A judge in Texas has told Microsoft that it cannot sell Microsoft Word - more specifically the versions that support .XML, .DOCX or .DOCM - in the United States.
A little known company i4i based in Toronto, Canada (which some would certainly call a patent troll), won an injunction against Microsoft over the company's use of XML technology.
More specifically, the Order and Permanent Injunction were signed today by Judge Leonard Davis of the U.S. District Court for the Eastern District of Texas, Tyler Division and specifically “prohibits Microsoft from selling or importing to the United States any Microsoft Word products that have the capability of opening .XML, .DOCX or DOCM files (XML files) containing custom XML”.
The company has been ordered to pay more than $290 million in damages for "willfully infringing on the i4i patent" has been given 60 days to comply with the ruling according to Seattle PI. All versions of Word from 2003 have the ability to create XML documents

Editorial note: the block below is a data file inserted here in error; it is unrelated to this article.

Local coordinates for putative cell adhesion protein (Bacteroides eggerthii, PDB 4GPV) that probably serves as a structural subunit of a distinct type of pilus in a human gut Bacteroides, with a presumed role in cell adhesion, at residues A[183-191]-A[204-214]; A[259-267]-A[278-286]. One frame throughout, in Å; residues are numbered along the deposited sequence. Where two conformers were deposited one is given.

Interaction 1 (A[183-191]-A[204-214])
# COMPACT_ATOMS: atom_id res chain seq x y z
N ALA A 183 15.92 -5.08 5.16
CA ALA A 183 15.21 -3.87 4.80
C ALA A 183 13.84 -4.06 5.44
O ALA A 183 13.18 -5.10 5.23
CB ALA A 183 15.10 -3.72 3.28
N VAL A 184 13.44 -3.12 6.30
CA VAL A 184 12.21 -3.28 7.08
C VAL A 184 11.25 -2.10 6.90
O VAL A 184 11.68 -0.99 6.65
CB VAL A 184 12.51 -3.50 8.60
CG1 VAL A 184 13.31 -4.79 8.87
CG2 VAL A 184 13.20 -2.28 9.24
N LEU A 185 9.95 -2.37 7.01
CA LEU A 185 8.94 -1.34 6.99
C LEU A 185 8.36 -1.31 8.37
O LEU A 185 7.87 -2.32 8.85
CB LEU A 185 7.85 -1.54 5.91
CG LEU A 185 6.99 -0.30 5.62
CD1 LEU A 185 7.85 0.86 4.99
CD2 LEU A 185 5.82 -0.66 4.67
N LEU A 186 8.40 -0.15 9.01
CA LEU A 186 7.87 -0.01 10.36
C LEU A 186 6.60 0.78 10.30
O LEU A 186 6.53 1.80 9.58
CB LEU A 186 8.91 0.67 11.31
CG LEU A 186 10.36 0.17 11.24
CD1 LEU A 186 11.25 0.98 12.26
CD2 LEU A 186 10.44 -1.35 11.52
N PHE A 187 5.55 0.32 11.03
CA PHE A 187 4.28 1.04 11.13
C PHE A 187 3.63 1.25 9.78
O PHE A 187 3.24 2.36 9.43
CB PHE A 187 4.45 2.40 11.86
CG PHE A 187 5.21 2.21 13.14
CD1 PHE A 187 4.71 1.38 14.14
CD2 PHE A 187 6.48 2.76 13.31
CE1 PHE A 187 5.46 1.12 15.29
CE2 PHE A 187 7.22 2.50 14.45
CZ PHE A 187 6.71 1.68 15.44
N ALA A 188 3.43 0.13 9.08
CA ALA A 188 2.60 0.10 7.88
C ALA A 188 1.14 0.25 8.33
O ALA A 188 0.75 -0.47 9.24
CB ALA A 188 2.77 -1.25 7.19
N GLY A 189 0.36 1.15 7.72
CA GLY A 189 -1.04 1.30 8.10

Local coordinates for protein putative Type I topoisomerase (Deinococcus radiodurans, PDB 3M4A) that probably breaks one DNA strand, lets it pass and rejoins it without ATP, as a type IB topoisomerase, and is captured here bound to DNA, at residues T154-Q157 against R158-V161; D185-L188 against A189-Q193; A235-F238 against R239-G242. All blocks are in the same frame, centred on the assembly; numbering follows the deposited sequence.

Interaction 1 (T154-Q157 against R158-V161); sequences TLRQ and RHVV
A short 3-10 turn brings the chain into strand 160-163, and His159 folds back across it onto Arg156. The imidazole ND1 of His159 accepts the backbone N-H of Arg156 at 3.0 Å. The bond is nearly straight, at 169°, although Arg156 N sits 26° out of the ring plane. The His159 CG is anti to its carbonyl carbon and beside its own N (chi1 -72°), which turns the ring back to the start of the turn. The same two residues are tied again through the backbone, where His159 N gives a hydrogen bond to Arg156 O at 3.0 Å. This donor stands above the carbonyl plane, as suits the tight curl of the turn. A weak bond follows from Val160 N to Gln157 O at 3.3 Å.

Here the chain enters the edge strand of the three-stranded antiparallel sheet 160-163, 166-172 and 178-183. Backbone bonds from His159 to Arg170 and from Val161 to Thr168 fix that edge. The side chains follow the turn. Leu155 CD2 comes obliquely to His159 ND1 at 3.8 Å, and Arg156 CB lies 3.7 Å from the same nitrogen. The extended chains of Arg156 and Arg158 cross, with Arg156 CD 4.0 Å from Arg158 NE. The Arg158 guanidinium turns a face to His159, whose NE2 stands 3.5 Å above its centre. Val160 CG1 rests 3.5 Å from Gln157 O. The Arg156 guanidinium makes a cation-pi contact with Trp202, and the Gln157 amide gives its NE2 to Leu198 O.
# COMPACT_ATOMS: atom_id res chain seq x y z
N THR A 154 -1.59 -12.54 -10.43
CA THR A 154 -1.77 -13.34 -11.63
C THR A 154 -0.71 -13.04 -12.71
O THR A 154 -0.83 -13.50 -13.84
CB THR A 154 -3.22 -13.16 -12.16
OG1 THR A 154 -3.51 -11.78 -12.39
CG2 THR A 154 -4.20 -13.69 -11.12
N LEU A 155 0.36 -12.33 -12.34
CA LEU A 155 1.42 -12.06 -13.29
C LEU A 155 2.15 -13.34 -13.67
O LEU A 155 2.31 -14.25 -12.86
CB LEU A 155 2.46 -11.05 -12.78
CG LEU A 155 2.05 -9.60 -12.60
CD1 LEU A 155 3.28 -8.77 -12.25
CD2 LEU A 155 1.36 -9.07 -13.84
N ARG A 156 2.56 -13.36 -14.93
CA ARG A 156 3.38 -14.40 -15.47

A spokesperson for Microsoft said that the company was "disappointed by the court's ruling" and that it believes "the evidence clearly demonstrated that they do not infringe and that the i4i patent is invalid". He further added that the company plans to will appeal the verdict.
The ruling comes more than two years after the plaintiff first sued Microsoft over the fact that Microsoft Word violated patent number 5,787,449 for "a document system that eliminated the need for manually embedded formatting codes."
Office is one of the two cash cows - the other one being Windows - that Microsoft has and helped the company earn more than £9 billion in profit in 2008. It is not known whether i4i is planning to sue Sun Microsystems over the use by OpenOffice.org of XML.